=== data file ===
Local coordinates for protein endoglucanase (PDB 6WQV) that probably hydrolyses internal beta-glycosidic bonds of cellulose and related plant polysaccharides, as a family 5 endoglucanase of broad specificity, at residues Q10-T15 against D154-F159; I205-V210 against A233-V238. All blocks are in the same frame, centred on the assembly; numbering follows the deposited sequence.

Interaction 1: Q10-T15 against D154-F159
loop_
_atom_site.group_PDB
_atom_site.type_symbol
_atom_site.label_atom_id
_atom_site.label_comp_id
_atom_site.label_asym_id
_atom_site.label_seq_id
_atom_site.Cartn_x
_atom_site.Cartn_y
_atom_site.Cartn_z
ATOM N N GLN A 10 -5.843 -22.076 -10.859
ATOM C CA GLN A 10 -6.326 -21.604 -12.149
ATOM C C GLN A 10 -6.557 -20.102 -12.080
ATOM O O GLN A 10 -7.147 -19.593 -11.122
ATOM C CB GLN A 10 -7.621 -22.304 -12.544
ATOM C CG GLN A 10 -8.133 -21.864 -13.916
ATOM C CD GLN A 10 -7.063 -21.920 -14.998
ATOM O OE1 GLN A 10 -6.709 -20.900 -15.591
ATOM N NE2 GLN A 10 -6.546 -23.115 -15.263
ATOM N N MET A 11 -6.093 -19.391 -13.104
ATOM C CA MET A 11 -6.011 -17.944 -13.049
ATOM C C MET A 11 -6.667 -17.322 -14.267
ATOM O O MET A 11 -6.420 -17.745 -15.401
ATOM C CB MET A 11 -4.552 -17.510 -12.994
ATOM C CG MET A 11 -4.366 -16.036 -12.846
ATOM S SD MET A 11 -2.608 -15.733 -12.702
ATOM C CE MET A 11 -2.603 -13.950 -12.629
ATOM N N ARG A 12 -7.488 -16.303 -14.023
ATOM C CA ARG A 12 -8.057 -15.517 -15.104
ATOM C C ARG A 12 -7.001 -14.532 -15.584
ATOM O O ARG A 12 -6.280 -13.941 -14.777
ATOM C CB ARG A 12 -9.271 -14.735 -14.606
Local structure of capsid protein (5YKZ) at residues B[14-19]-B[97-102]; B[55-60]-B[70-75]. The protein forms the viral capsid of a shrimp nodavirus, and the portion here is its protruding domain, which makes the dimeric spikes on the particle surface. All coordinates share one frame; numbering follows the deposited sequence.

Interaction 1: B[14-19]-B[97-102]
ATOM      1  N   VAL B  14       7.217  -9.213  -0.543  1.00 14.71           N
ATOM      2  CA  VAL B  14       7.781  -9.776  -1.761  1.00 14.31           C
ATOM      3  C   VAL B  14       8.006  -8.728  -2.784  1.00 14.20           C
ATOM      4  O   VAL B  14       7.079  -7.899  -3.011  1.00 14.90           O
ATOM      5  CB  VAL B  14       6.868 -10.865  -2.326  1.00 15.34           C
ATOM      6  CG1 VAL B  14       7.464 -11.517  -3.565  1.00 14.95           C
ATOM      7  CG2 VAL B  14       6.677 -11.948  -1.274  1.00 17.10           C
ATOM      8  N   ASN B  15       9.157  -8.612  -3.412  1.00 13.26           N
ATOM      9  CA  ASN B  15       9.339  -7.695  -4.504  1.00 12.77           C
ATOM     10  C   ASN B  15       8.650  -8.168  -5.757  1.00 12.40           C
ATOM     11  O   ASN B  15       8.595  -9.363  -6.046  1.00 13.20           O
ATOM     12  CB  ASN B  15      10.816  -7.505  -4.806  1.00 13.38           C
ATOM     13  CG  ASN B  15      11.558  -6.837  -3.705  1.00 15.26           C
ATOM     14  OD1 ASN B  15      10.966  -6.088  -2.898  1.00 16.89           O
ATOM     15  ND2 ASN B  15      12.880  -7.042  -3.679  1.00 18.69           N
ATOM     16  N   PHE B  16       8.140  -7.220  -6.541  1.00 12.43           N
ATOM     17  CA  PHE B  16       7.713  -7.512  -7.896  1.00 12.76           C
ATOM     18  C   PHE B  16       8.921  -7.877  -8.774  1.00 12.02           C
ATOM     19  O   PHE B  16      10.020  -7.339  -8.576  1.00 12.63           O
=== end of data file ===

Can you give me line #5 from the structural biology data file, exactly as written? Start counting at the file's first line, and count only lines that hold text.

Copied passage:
_atom_site.type_symbol